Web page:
IoT Blog
IoT Blog

Turning Disruption Into Opportunity with the IIoT

by PwC
By Rob Mesirow, Principal, Connected Solutions, PwC

Theory meets practice as the Industrial Internet of Things (IIoT) becomes a reality

For the second year in a row, PwC hosted the Digital Revolution Summit, a one-day conference held during the Mobile World Congress in Barcelona. This year’s event included a panel designed to provide an end-to-end perspective on the promise and reality of the Industrial Internet of Things (IIoT).

Panelists, including Sierra Wireless President and CEO, Jason Cohenour, came from the technology companies that provide the IIoT’s building blocks, the telecom companies that offer the necessary connectivity, and the manufacturing companies looking to benefit as they put the technology into practice. The virtue of this approach lay in teasing out the implications of the IIoT for each kind of player—not just the benefits but the challenges and pain points as well. It added up to an impressively full view of the state-of-the-art Industry 4.0.

Technology providers
The companies selling the software, connected devices, and analytics engines needed for the IIoT stress the need to overcome the inherent complexity of connecting millions of devices and analyzing the results in order to achieve real business value. To that end, connectivity standards that balance quality of service, speed, cost, and power consumption must be decided on, which in turn will demand a truly collaborative effort across all players in the IIoT value chain. Similarly, tech companies must work closely with clients to solve their specific problems efficiently, and within clearly defined cost and effectiveness parameters.

Connectivity players
The telecom companies and others engaged in providing the device connectivity that will drive the IIoT are still looking to resolve several key problems: transmission bandwidth, rollout of new technologies, such as 5G and Low Power Wide Area networks (LPWA); security, of course; and new cloud-based services with which to collect and analyze massively increasing amounts of data. These companies will be instrumental in sorting out the complexity and scalability challenges that are fast coming to the fore in a world where companies are already rolling out implementations where there are one million devices and each device has more than 500 sensors.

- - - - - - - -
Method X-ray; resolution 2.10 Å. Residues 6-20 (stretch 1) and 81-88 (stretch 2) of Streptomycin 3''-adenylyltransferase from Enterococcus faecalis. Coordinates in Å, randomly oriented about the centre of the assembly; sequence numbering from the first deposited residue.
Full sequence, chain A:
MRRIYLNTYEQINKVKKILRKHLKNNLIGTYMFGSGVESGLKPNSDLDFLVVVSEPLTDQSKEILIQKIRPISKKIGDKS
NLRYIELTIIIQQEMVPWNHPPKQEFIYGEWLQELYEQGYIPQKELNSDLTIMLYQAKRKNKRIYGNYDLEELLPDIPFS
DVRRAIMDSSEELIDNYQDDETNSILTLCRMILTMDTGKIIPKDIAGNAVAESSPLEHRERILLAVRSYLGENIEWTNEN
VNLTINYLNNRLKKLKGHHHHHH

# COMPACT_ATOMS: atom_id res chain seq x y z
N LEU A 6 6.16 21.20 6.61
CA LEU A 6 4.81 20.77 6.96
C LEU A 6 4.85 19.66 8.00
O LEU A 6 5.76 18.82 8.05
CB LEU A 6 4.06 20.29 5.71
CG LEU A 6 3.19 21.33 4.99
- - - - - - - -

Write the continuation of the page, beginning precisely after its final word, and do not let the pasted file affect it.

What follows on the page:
Creating value in the industrial manufacturing sector has long been a matter of delivering high-quality products to the customer, on time, and at reasonable cost. But the IIoT offers entirely new ways to create value, both internally, by breaking down product silos, increasing engineering efficiency, and enabling cross-functional innovation, and externally, by combining products with new value-added connected services that can provide the raw data for customer and usage analytics. The technology, however, is valuable only insofar as it relieves an internal pain point or customer problem. Success requires starting small—running pilot programs to solve specific problems and testing analytics capabilities, and scaling up from there.

Three Key Points
  1. The IIoT is real.
  2. Work from value creation and business outcomes and problem statements to technology solutions, not the other way around.
  3. Complexity is your enemy. Demonstrate plausibility with pilot programs, then move to scale up quickly.